Dobry dzień my dears, I hope to write up something more detailed and evocative about our stay in Krakow but until then here are some quick tips if you happen to find yourselves in this delightful Polish city for a few days…
We found Alchemia looking for it’s other half – Alchemia Od Kuchni – a quirky looking cafe that would sit neatly within a UK city, and instead found it’s rebellious sister, with secret doors that look like wardrobes, and old photos that make you feel like you’re sitting in an early 20th century living room. A place you could imagine talking art and politics with Scott, or Hemingway. Most importantly- it was my favourite meal of the stay, a breakfast of toast drizzled in oil, and eggs done just right, suitable for veggies too. I wish we’d gone back for drinks.
The other food worth talking about (I didn’t get to have pierogi – a regret), was at Cafe Bunkier. On a dark cold night the perfect place to feel cosy and European is within these walls. The word “walls” I use loosely here as they were made from that thick plastic, often reserved for the doors of a butterfly house. Dinky little tables were lit by candlelight and heaters beamed down on you, as you sipped from large glass tankards of beer. I chose a creamy chicken and mushroom gnocchi, and it was excellent. A must-go-see for atmosphere alone, and a modern art gallery sits next door, if that takes your fancy before a drink. Be prepared for it to be busy.
I’ll say it now in case I haven’t said it yet, but I’ve told most people I know at least twice – pints in Krakow are cheap, and not just “for a city”. In the centre square they are roughly £2.80, just outside the square £1.65, further out? Apparently even cheaper. I wouldn’t say we took full advantage of this, but we stopped for a pint or a half when we needed a break, or after our tea. We stopped in Artefakt Cafe for a pint out of the rain, and to go for a wee. It had black and white photography lining the walls, deep green leather seats and a wall full of books. It’s how we’d like rooms in our home to look so it was a perfect stop out of the wet. We always chose a local-to-Poland lager (though I can’t actually remember if they even offered non-local if I’m being honest) and truly enjoyed every one. Even a dark lager in Cafe Philo, which is not usually our thing. Check out Ambasada Sledzia, and TramBar for two little bars in the centre with great beer prices, and cosy spots to sit (in windows, or on tram themed chairs).
The Jewish museum has a cafe so beautiful and luxe, with blue velvet seating and exposed red brick walls, it should be it’s own bar, which brings me neatly on to…
The museums do not cost much at all, or if you’re lucky they’re free. A nice surprise to the 25 euros or something we’d had to pay each in Amsterdam, one gallery offered us tickets for half price as they were replacing some exhibitions. At the MOCAK gallery there was an exhibition on artists’ work pre, during and post being in a concentration camp. I found the work they did during particularly fascinating, thinking what they could have been risking to create.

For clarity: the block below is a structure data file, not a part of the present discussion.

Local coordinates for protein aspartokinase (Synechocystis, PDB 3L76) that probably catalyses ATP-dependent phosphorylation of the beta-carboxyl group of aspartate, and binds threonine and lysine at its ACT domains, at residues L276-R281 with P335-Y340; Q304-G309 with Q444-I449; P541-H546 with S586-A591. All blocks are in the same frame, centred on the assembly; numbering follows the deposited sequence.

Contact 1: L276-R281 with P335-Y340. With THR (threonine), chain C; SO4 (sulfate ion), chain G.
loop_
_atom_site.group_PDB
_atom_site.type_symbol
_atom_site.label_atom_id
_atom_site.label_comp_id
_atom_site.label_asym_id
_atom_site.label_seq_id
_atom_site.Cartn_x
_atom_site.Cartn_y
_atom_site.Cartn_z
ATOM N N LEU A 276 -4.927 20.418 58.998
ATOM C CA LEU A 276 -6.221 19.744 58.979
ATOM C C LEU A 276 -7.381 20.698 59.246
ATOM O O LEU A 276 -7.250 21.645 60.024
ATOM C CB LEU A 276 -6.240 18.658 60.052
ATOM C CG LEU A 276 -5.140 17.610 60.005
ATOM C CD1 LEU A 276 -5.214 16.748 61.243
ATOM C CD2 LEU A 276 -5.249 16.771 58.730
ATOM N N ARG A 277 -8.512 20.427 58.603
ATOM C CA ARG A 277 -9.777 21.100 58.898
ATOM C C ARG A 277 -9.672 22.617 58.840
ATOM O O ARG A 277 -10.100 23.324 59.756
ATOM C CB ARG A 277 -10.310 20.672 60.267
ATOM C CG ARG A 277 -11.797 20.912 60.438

Fact and photo heavy – We visited the Jewish Museum, purely because it’s pretty exterior caught our attention, and I’m so glad it did. The facts of horror from the WW2 I’ve been reciting are from here more often than from Auschwitz. Yet it’s short so the misery isn’t over bearing, and the cafe and venue are very beautiful.
If you can face it, I think a visit to Auschwitz is a must. Take snacks and tissues. It is horrific, but I think it should horrify us into remembering to stand up when bad things happen. A lot to take in. Keep whatever you do after light.
Walk the streets of beautiful Krakow. We didn’t go inside Wawel castle, though I’m sure one of the exhibitions may have suited us, but we did look around the grounds at the architecture. I liked how all the buildings and steeples right next to each other were so different, and colourful. The streets are like this too, they look old and quaint and well, European in the best way. Outdoor seating areas for cafes frame the square, and horse-drawn carriages circle it, it’s pretty picturesque.
I quite like popping into shops in cities, be it the local grocery shop, market or clothes shop. It’s how I might spend my time at home so I personally enjoy seeing a different country’s version of it. Oh magazine shops are another! They smell so good, all that freshly printed paper… Anyway, Krakow is not for a shopper. With a big commercial mall by the station as you enter (worth avoiding if you want a drop of culture) Krakow was very thin for stores elsewhere. Do go and see the markets that may be in the main squares, there were beautiful hand-crafted mugs I wish I’d had room in my suitcase for; and the Cloth Hall has all the souvenir goodies you could ever need. The museum shops can offer you books, and most shops have a nice eclectic choice of postcards. The one thing Krakow shone for was pre-owned – Flamin Vintage, and some second hand stores in Kazmiriez, the Jewish quarter, made up for all my disappointments, a coat I’d been after £14, quirky shirts £8, a velvet cord red blazer £11.50. You’ve saved all your money at this point. Why not spend it here?
If you search for a map of Krakow, you’ll see in the centre is an ear shape surrounded by greenery, if you’re near there you’ll be fine accommodation wise. I’d recommend to the west, the lower east (Jewish quarter) and the south, to be in best walking distance of everything. We stayed in an Airbnb – like everything else in Krakow, they were cheap and there were plenty to choose from.
Well that was decidedly less brief than I meant it to be. I hope it was informative as well.
Much love, Lynsey X
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